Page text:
Anyway, I’ve only read 40 pages but I like the main character and the set-up so far. It feels a little bit like The Seven Husbands of Evelyn Hugo with the “old lady with a story to tell + young woman helping her tell it” set-up. Except that this old lady is rich but not famous and apparently once had a Japanese lover, I guess. Language-wise, it isn’t too bad. I’m looking up <5 words per page, which are mostly not recurring but are helpful for understanding the smaller details.


I read this in English a few years ago and loved it! I think you will enjoy it. I don’t want to say anything else for fear of spoilers!


I have finished reading my first Spanish book in years! :partying_face: (It’s been at least a decade, seriously.) The book was D.Gray-Man 1 | L24??. I’ve had it laying around for a while, not to read, but just because I’m a big fan of the series and enjoying collecting various language volume 1s. I thought it might be prudent to try dipping my toes back into the Spanish reading world ahead of the bookclub, and DGM is probably the easiest book I own right now.

Next up is going to be Tales of Symphonia no 01/06 (Manga Shonen) | L24?? (and then volume 2 after that), and after that I’ll have gone through my stock of minimum effort books. :sweat_smile:


I have now finished book #2! :3 I’ve read Tales of Symphonia no 01/06 | L24?? in Japanese before (and played the game to death), but even with all that I felt this was surprisingly harder than D. Gray-man. Despite that, I only recorded 72 vocab words pulled from this book as opposed to 114 from DGM. :thinking: I think the grammar was harder here; I’ve been pretty laissez-faire in regards to grammar so far, which is probably gonna bite me when I actually start reading a book I don’t already know the story to. :sweat:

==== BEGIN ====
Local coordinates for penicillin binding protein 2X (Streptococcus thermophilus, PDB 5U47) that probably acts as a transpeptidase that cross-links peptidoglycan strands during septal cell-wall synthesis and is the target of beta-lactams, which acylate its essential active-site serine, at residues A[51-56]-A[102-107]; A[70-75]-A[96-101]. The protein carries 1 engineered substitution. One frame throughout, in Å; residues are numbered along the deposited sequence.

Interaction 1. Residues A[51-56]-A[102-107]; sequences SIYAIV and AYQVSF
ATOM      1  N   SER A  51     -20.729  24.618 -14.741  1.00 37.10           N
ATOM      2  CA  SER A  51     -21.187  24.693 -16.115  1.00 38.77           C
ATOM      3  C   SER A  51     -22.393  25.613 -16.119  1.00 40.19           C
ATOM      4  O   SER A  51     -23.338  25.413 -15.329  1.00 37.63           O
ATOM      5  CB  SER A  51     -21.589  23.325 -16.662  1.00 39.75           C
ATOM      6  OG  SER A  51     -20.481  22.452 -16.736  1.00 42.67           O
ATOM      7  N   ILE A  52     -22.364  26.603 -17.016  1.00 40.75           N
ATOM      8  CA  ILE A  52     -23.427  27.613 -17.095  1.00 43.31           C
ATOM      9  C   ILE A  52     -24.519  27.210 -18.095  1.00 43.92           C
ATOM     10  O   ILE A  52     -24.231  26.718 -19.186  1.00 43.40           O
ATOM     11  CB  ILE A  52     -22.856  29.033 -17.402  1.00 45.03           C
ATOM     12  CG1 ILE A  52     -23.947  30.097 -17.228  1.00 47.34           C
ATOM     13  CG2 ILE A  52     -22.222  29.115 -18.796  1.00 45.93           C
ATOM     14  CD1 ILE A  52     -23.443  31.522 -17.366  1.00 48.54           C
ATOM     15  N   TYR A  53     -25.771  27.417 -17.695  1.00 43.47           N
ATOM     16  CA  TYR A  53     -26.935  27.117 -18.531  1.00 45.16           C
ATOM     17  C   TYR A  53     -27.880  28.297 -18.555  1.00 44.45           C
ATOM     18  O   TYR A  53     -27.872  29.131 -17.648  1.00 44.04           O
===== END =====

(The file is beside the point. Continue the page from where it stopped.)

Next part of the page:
Next up is Tales of Symphonia no 02/06 | L24??; I’m curious how many words I’ll need to add to flashcards from this. It’s funny; I was thinking this would be a good opportunity to finish the series in Japanese, since I stopped reading after volume 3 there, but I don’t own volume 3 in Spanish, so I’m considering picking it up for that reason. :sweat_smile:


I recently started reading Los detectives salvajes | L42. I wouldn’t say it’s a bad novel, but wow, I was not expecting the amount of R-18 scenes in there (warning, some of the scenes are not really consensual). At least I can say I’m learning a lot of new expressions and words for certain body parts?

Some of the poetry related words are bothering me though, because I know I learned them at some point, I just forgot them. Oh literary knowledge, where have you gone? I also have an itch to analyze some of those poems, but I don’t feel like sitting down to do that for several hours. I might just find a literary commentary of a short extract, to check, because some of the poetry is definitely going over my head.

For such a high leveled book, it’s not as difficult to read as I expected/was afraid of. I did come across a couple gruesome sentences, when it gets to 3/4 of the page that’s just ridiculous. But otherwise, vocab is the biggest difficulty. That, plus the insane number of different characters. I feel like if I drop the book for a week, I’ll forget who everyone is and then I’ll be confused and have to start over again. I’m almost at the end of part I, so I’ll see if the rest is different.


I’m almost at the end of La novia gitana and should be able to finish tomorrow. It’s fine. I can’t say I like it much but it’s good enough. I’d rather be reading Nada which is clearly brilliant, but is also just a little more difficult than I’d like it to be for me so I’m waiting a little while until I return to it.

More immediately important, today I passed 1,000,000 words of fiction read.